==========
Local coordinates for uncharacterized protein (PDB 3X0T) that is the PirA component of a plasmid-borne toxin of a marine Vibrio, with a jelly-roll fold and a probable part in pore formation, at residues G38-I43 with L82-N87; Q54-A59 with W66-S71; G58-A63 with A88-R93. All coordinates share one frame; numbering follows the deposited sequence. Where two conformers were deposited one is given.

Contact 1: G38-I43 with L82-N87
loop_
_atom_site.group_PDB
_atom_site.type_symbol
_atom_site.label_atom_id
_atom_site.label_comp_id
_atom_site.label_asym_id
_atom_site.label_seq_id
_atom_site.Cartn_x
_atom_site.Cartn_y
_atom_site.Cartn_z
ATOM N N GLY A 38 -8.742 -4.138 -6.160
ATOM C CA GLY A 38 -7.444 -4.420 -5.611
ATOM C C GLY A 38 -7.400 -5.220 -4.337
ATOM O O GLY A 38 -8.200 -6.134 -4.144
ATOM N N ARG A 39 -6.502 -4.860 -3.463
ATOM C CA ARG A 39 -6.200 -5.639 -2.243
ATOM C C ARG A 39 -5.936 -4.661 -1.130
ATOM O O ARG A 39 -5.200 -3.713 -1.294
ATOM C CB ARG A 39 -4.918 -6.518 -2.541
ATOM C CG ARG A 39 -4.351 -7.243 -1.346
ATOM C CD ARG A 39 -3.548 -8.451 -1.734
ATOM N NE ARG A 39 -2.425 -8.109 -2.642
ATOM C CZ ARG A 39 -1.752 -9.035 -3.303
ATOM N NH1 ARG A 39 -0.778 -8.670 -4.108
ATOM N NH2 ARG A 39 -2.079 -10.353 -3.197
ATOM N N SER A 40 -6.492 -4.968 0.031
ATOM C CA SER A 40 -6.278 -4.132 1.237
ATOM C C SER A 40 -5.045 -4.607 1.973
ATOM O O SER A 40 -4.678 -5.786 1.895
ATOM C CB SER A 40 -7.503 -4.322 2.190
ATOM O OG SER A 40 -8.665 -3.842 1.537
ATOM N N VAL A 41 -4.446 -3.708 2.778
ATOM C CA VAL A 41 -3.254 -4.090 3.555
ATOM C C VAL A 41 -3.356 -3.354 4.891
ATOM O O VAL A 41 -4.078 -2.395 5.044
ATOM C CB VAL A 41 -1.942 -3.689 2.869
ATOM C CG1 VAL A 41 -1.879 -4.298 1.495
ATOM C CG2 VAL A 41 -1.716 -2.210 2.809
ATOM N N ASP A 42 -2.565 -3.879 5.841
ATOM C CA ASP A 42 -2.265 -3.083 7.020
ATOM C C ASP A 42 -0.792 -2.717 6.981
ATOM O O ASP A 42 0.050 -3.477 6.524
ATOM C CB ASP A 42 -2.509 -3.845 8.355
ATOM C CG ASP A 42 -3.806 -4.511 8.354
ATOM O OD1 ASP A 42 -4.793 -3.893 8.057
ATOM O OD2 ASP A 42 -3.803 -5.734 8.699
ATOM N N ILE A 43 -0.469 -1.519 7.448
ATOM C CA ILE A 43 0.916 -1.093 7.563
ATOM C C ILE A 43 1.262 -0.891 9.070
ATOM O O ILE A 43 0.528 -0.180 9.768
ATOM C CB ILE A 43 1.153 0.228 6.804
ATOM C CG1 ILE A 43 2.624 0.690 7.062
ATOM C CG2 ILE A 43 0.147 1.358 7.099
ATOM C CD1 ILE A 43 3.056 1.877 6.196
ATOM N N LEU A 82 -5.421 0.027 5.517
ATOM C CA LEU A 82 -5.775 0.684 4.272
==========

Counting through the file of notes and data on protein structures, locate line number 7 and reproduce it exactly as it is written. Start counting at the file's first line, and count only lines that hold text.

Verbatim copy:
_atom_site.label_comp_id